Medicare Advantage Compliance Audit of Specific Diagnosis Codes That Presbyterian Health Plan, Inc. (Contract H3204) Submitted to CMS
Why OIG Did This Audit
Under the Medicare Advantage (MA) program, the Centers for Medicare & Medicaid Services (CMS) makes monthly payments to MA organizations according to a system of risk adjustment that depends on the health status of each enrollee. Accordingly, MA organizations are paid more for providing benefits to enrollees with diagnoses associated with more intensive use of health care resources than to healthier enrollees, who would be expected to require fewer health care resources.
To determine the health status of enrollees, CMS relies on MA organizations to collect diagnosis codes from their providers and submit these codes to CMS. Some diagnoses are at higher risk for being miscoded, which may result in overpayments from CMS.
For this audit, we reviewed one MA organization, Presbyterian Health Plan, Inc. (PHP), and focused on seven groups of high-risk diagnosis codes. Our objective was to determine whether selected diagnosis codes that PHP submitted to CMS for use in CMS's risk adjustment program complied with Federal requirements.
How OIG Did This Audit
We sampled 211 unique enrollee-years with the high-risk diagnosis codes for which PHP received higher payments for 2017 through 2018. We limited our review to the portions of the payments that were associated with these high-risk diagnosis codes, which totaled $496,911.
What OIG Found
With respect to the seven high-risk groups covered by our audit, most of the selected diagnosis codes that PHP submitted to CMS for use in CMS's risk adjustment program did not comply with Federal requirements. Specifically, for 198 of the 211 sampled enrollee-years, the medical records that PHP provided did not support the diagnosis codes and resulted in $442,454 in net overpayments. As demonstrated by the errors found in our sample, PHP's policies and procedures to prevent, detect, and correct noncompliance with CMS's program requirements, as mandated by Federal regulations, could be improved. On the basis of our sample results, we estimated that PHP received at least $2.2 million in net overpayments for 2017 and 2018. Because of Federal regulations (updated after we issued our draft report) that limit the use of extrapolation in Risk Adjustment Data Validation audits for recovery purposes to payment years 2018 and forward, we are reporting the overall estimated overpayment amount but are recommending a refund of $1.3 million ($206,048 for the sampled enrollee-years from 2017 and an estimated $1.1 million for 2018).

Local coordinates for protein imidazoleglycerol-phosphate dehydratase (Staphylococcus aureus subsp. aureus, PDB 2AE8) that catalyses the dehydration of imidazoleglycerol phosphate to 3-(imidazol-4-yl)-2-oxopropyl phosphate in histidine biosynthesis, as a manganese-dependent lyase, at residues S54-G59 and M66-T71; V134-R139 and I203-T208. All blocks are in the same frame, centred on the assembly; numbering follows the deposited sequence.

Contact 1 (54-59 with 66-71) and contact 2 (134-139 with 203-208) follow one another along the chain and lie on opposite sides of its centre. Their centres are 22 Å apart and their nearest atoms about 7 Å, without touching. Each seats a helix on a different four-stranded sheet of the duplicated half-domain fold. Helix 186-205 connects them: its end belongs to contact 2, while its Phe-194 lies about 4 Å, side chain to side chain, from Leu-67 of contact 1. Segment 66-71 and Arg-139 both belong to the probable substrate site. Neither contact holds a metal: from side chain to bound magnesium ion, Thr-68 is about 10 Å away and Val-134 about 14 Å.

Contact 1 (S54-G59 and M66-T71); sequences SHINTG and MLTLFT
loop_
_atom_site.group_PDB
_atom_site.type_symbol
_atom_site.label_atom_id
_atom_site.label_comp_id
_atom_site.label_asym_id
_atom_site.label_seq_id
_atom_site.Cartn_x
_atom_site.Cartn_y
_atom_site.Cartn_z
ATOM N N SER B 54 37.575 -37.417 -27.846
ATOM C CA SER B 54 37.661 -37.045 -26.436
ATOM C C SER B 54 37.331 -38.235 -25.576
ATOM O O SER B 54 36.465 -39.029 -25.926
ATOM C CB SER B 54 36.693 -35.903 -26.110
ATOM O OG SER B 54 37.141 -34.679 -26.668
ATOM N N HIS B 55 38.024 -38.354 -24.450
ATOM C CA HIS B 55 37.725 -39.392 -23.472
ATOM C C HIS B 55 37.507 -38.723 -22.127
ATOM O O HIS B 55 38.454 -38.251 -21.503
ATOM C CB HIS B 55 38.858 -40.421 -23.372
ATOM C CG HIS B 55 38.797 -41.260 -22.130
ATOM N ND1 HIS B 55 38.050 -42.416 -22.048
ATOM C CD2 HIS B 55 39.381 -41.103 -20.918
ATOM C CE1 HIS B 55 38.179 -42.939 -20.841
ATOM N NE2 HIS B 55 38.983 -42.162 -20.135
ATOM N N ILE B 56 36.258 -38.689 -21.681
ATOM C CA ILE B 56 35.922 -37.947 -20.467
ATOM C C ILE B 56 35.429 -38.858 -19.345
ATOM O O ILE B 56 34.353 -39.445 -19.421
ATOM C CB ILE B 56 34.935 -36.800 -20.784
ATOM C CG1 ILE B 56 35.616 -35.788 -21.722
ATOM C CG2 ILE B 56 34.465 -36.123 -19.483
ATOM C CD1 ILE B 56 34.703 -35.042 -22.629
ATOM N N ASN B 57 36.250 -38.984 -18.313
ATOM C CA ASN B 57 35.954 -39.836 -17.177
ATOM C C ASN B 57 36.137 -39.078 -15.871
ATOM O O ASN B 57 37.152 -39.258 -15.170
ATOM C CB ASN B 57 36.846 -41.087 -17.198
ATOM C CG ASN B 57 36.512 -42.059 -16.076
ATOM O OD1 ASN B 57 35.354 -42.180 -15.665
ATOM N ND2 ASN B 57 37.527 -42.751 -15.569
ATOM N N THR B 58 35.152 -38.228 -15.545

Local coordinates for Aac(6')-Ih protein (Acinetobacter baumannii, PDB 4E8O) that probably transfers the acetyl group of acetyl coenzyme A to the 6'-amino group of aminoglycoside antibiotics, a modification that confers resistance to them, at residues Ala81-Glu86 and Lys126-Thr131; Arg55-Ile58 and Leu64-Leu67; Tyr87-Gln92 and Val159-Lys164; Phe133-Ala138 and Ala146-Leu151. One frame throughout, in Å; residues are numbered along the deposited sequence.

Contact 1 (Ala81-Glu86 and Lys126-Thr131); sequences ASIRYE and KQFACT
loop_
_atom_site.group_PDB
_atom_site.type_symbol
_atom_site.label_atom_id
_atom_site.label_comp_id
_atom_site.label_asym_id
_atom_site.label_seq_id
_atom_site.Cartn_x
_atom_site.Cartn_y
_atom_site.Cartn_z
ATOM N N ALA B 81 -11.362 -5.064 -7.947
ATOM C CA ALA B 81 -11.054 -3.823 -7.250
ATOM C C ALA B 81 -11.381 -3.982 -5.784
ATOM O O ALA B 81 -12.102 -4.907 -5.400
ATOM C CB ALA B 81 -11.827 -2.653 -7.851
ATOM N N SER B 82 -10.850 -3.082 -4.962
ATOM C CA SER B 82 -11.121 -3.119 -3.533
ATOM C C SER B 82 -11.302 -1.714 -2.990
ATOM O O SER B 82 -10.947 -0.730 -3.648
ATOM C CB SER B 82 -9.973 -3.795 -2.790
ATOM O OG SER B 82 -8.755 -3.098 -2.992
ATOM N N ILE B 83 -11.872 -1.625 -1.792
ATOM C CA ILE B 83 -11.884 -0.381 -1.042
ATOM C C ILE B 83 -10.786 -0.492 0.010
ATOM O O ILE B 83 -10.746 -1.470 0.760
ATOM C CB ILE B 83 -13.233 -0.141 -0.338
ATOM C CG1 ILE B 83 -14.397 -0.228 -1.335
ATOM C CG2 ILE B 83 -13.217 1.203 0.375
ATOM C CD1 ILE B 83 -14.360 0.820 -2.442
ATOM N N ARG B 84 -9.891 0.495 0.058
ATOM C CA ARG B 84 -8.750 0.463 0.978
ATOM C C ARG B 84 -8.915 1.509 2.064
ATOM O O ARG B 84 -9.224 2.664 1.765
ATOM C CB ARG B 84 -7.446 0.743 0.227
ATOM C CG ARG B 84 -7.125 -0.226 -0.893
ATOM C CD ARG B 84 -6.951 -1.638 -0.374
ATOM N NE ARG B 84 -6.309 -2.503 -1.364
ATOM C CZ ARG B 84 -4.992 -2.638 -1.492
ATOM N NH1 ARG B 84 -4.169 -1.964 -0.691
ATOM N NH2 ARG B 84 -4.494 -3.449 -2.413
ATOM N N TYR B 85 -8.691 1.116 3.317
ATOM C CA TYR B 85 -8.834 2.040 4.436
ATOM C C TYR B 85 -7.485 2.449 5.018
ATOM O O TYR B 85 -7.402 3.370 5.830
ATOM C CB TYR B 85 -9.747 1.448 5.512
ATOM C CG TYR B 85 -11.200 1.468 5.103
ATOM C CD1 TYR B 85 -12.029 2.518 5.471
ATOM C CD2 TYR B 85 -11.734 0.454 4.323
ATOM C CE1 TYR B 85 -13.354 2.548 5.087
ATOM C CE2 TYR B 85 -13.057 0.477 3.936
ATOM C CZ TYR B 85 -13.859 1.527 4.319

What OIG Recommends and PHP Comments
We recommend that PHP: (1) refund to the Federal Government the $1.3 million of estimated net overpayments; (2) identify, for the high-risk diagnoses included in this report, similar instances of noncompliance that occurred before or after our audit period and refund any resulting overpayments to the Federal Government; and (3) continue its examination of its existing compliance procedures to identify areas where improvements can be made to ensure that diagnosis codes that are at high risk for being miscoded comply with Federal requirements (when submitted to CMS for use in CMS's risk adjustment program) and take the necessary steps to enhance those procedures.
PHP did not concur with any of our recommendations. PHP said that we overstated the estimated net overpayments because we used a flawed audit process and extrapolation methodology. PHP acknowledged its responsibility regarding data accuracy but also said that it had effective compliance procedures in place. After reviewing PHP's comments, we maintain that our findings and recommendations are valid. We revised the amount in our first recommendation in accordance with CMS's updated regulations. We made no changes to our second and third recommendations.
Filed under: Centers for Medicare and Medicaid Services
This report may be subject to section 5274 of the National Defense Authorization Act Fiscal Year 2023, 117 Pub. L. 263.